BY JEREMY BLACHMAN
THE DRIVING RAIN AND forty-degree temperatures tell me summer’s close here in Cambridge. The year’s gone almost as fast as the coffee in Pound each morning, even though each class on its own seems to move as slow as the automatic handicapped doors in the Hark. As we open our casebooks for the first time all semester and begin studying for exams, a flood of memories fills our heads – the time we signed up to subcite for the Journal of Unmatched Density thinking it sounded like fun; the time we ran for publicity director of the Students For Negligible Reform thinking it would look good on a resume; the time we went with our friends to the professor’s office hours hoping to extract some exam hints; the time we stepped over the body of the law review editor who’d leaped from the second-floor window of Gannett House to his death; and the time we fell asleep on a bean-bag chair in the library and woke up sticky.
We’ll start the summer relieved to be out of the classroom and finally putting our legal education into practice, applying what we’ve learned about sitting in assigned seats, navigating complex and counter-intuitive bureaucratic processes, skating on thin ice (even if that doesn’t make sense, I like the double meaning), and drinking free coffee. But after a few weeks away from this place, I feel confident saying we’ll wish we were back. Our community of highly-motivated largely self-absorbed young people will have been replaced by a community of highly-motivated largely self-absorbed older people; our perhaps-less-than-inspiring extracurricular pursuits will be replaced with perhaps-less-than-inspiring uber-organized mandatory social activities; our inspiring professor mentors will be replaced by people who finished just below them in their graduating classes here or in New Haven and are now actually forced to practice law; an evening at Redline will be replaced by evenings redlining; lunch at Finagle-a-Bagel will be replaced by lunch at Prepare-a-File-for-Trial; dinner at Brother Jimmy’s will be replaced by dinner with Partner Johnny; and nights in the Hark will be replaced by nights in the dark, if you’re in New York and there’s another blackout.
I’ll be at a firm this summer, for the first time ever, so I may not be the right person to provide advice about how to make the most of your summer. But why should I let that stop me? So here’s three ideas to make your summer worthwhile:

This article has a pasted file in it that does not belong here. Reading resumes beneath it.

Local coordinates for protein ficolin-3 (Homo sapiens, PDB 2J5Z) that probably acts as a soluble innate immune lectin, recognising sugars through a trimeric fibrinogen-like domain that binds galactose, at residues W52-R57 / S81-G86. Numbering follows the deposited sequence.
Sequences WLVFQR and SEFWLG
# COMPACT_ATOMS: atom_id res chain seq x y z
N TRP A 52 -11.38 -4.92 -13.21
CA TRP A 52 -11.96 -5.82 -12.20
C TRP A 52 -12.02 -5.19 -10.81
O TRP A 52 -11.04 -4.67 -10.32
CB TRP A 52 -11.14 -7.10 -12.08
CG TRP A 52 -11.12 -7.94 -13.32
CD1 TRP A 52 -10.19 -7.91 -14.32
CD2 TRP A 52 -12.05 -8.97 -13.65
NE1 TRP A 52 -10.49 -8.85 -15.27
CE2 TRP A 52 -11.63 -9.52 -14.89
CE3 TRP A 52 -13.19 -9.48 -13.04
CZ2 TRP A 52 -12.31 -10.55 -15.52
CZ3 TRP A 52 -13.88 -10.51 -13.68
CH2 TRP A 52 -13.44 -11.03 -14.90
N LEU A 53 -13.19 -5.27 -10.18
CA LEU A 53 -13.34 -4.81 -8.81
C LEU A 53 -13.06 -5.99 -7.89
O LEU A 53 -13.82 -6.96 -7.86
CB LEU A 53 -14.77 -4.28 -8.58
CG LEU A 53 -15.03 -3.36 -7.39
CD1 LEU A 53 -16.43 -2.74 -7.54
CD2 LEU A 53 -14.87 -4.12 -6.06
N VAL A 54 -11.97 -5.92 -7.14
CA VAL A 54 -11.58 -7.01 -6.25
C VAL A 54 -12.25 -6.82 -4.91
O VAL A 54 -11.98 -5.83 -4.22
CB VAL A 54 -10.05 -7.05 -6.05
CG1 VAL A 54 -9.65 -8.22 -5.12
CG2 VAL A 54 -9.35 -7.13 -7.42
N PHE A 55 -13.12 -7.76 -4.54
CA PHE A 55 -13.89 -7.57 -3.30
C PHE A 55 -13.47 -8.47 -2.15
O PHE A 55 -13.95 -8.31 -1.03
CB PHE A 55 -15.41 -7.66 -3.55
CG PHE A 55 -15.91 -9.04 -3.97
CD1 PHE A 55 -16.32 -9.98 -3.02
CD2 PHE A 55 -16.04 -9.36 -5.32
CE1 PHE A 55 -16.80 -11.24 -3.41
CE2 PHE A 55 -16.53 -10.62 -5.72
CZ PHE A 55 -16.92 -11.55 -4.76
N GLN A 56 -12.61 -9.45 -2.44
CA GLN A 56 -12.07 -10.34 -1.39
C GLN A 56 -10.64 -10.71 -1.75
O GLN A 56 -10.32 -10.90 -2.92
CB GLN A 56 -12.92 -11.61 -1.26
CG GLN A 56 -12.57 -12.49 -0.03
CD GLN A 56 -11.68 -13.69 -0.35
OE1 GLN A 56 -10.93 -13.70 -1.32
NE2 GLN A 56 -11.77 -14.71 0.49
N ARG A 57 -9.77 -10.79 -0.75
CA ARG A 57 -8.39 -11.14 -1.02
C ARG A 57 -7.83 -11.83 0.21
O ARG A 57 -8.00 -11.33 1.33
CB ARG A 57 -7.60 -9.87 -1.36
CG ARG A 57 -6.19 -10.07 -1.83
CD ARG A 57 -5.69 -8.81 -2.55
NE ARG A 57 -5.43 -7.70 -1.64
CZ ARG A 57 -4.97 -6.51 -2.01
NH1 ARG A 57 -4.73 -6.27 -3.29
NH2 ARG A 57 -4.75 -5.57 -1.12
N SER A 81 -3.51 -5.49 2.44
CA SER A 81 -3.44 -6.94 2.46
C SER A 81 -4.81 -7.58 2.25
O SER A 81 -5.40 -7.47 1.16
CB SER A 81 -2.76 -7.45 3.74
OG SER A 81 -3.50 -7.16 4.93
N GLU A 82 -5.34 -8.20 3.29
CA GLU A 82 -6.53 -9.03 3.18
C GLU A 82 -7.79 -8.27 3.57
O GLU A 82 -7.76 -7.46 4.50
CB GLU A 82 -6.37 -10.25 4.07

1. Convince as many paralegals as you can that law school really isn’t the right choice for them. They look up to us; we’re where they wish they might someday be; isn’t that sad? Show them your casebooks. Let them see a copy of a journal and explain to them that the reason that semicolon isn’t there anymore is all thanks to you. See them flee. Save them before it’s too late.
2. Steal stuff. Staplers, post-it notes, personal shredding machines, trophies and plaques from people’s offices, diplomas off the wall, valuable art in the hallways, sensitive documents, the spare $5000 suit in the partner’s closet, a new BMW, the Yankees skybox pass, the pictures of the partner’s children (they won’t notice), the firm’s financial statements, your 43rd-story view. Come on, it’s fun!
3. And, finally, if you’re a high achiever, try and single-handedly undermine the rule of law in just twelve weeks. This is an awesome goal: Can one summer associate alone bring down a nation? Send Polaroid’s secret strategy memo over to Kodak. Send the partner’s uncorrected brief to The Smoking Gun. Tell the client the deposition will be held on the set of The Daily Show. I don’t know how to do it, but maybe you can figure it out. One summer. Make a big mess. You can do it. I have faith.
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This may not be the funniest of the twenty-three columns I’ve written for The Record this year, but if you’d like to keep receiving my weekly thoughts all summer long, send me an e-mail at firstname.lastname@example.org to be added to my e-mail list.
Or, if you think you could do better: The Record is looking for columnists for next year – including 3Ls who may be interested in writing, pseudonymously or not, about their post-graduation pursuits, and 1Ls and 2Ls interested in writing about pretty much anything at all. If you’re interested, or if you have any thoughts about how The Record’s editorial pages could be even better next year, e-mail me.
It’s been fun. Have an awesome summer.
Jeremy Blachman posts commentary daily here.